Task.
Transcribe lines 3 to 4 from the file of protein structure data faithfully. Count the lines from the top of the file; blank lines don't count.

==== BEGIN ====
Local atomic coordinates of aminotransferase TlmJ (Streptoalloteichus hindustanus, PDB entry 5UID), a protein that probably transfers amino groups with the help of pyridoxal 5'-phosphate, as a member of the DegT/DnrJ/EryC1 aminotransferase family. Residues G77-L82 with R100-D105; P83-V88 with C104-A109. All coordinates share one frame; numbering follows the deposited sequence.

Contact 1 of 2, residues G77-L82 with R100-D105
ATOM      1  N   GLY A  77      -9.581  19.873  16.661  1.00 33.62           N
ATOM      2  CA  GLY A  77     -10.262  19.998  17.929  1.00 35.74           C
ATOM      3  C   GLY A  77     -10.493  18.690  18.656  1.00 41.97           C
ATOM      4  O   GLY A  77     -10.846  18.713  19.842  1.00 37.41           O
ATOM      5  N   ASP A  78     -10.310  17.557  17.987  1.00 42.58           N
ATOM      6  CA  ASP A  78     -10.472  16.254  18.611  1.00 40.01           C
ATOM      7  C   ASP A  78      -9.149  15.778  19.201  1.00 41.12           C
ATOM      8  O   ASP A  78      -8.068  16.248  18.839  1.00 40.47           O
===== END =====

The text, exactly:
ATOM      1  N   GLY A  77      -9.581  19.873  16.661  1.00 33.62           N
ATOM      2  CA  GLY A  77     -10.262  19.998  17.929  1.00 35.74           C